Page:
I've purposely used the word character so far, rather than constantly referring to them as NPCs. They are characters first and foremost, the fact they're not playable by the players is irrelevant. So, treat them like actual characters, actual beings with wishes and desires. It doesn't matter what the character is either, they're all beings to some extent.
A "simple" wolf NPC may seem like nothing more than a filler encounter, but it works way better if you use its motivation in a story setting. A wolf may wish to defend its territory, hunt for food, or protect its babies. A bandit may love to steal, need to feed their children, or be pressured into stealing by a stronger force.
The characters don't even have to be "living", a simple robot still has something that drives it, even if those are commands. A sentient island will have something that drives it, even if they're merely instincts to keep itself afloat and away from hostilities.
What a character wants will also lead to their other important attributes. What they fear, how they go about getting what they want, who they're willing to ally with, how they'll treat the players' characters, and so on. So once you've figured out what drives a character, role playing them will be much easier.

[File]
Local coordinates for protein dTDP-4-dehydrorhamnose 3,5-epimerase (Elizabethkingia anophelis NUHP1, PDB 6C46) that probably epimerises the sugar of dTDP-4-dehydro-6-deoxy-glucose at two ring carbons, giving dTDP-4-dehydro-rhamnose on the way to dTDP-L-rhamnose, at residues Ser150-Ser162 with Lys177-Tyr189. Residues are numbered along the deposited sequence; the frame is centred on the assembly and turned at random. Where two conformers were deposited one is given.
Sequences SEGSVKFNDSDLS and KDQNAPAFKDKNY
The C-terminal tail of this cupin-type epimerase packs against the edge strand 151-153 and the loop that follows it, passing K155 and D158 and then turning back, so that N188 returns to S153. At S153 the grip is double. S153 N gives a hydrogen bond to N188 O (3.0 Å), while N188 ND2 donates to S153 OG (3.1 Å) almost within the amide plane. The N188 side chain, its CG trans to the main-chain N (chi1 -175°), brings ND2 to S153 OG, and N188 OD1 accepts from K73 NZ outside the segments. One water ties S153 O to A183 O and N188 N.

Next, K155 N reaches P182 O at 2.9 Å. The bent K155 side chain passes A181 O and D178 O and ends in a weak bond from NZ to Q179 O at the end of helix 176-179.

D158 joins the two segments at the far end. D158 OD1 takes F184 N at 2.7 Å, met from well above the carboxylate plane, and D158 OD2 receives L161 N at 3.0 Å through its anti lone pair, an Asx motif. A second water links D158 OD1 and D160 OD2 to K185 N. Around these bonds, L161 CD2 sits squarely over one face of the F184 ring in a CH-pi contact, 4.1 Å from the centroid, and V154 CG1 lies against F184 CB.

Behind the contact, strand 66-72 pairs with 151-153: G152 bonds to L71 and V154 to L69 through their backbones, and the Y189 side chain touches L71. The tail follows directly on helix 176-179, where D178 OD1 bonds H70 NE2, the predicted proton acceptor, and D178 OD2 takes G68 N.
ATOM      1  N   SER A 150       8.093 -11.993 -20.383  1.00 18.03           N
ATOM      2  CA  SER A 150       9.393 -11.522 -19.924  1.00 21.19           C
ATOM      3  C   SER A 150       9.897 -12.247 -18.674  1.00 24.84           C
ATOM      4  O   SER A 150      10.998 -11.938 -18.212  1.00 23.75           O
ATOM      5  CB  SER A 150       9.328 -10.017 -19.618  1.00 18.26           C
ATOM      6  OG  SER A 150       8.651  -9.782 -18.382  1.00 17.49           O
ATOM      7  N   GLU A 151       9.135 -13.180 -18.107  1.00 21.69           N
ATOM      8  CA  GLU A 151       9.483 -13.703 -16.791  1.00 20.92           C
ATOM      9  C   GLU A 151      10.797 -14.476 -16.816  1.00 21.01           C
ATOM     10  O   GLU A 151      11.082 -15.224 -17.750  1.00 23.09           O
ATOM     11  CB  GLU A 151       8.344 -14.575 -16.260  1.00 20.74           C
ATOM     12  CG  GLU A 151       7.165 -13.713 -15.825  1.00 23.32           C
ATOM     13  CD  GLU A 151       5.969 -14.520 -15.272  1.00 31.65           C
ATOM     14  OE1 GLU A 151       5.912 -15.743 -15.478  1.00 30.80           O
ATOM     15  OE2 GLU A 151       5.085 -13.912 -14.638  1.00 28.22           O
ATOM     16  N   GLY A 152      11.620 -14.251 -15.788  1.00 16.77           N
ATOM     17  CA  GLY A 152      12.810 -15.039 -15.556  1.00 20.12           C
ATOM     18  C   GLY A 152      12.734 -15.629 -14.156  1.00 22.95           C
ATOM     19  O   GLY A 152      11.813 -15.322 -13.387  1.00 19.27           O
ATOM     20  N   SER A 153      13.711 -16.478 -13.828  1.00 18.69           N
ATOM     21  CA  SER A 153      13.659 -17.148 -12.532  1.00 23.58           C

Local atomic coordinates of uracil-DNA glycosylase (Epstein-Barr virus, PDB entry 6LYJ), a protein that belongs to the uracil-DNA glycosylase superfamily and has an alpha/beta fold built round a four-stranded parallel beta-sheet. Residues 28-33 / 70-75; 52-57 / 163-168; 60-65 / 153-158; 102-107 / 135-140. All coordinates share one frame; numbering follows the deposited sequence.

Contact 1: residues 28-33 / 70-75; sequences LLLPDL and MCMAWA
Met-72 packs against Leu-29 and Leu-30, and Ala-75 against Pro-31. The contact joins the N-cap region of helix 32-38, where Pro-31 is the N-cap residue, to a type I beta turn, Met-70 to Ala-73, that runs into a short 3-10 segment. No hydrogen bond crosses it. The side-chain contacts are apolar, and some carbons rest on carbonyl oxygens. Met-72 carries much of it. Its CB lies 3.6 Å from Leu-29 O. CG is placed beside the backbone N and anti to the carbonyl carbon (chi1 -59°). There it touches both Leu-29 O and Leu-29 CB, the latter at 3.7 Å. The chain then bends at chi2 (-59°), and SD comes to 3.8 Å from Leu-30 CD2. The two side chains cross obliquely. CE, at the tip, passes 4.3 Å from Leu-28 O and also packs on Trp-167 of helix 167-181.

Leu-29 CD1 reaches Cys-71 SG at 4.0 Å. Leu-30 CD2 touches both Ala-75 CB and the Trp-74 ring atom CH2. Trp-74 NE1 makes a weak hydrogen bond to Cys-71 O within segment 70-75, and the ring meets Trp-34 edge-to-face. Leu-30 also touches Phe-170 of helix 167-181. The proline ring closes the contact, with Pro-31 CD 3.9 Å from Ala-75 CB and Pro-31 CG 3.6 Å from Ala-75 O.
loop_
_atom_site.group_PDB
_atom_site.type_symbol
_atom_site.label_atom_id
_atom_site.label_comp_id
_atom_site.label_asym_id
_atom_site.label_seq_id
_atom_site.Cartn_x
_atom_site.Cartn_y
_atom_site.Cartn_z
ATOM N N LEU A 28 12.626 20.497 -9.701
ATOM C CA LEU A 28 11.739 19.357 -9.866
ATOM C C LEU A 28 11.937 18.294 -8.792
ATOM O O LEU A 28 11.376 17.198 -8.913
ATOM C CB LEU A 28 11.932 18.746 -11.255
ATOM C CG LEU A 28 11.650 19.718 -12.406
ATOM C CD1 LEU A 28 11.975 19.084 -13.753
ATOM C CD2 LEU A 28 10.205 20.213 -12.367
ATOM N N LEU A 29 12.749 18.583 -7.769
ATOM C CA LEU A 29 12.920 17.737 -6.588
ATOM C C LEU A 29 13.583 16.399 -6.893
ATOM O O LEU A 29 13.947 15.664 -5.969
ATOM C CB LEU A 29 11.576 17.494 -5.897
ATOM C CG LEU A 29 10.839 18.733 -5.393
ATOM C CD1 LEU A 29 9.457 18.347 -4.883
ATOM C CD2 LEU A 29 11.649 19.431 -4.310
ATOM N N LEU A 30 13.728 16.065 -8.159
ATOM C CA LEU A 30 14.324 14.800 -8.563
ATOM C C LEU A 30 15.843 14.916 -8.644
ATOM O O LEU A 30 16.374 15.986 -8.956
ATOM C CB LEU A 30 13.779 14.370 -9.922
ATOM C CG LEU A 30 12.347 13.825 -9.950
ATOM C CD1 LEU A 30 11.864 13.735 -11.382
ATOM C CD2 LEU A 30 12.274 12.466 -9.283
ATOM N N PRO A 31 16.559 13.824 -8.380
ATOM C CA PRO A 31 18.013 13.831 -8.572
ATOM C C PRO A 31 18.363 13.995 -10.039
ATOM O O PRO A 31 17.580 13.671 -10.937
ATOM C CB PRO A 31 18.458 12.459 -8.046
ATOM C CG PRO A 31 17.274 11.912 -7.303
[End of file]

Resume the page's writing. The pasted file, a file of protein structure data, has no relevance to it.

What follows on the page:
Role play, and more specifically the play part, is the crucial element here though. Playing your characters will drive the game forward far better than trying to play set pieces. Have your world, and thus the characters, react to your players' characters, rather than just your players to your world.
Lastly there are the other attributes, the ones that help flesh out a character even further should there be a need for it. Their alliances, their relationships, their moral codes, their tastes, and so on. These elements usually aren't all that important to most characters, but when a character is a major part of the campaign, these can be worth writing down.
These elements, too, offer chances to show a bigger part of the story universe or campaign. Certain characters or creatures might avoid eating certain foods, walking in certain areas or lights, avoiding specific races, and so on.
To give you an example, let's say we have a stereotypical baron who happens to be a vampire. What are his minor attributes? He's charming, tall, fair skinned, black hair, well spoken, well mannered, rich, and seemingly loves to throw parties at his mansion.
What does he want? He wants his next victim, preferably a young maiden. He tries to find them during the parties he throws, while at the same time pretending to be a regular human with a heart of gold. So, he also wants to avoid being discovered as a vampire.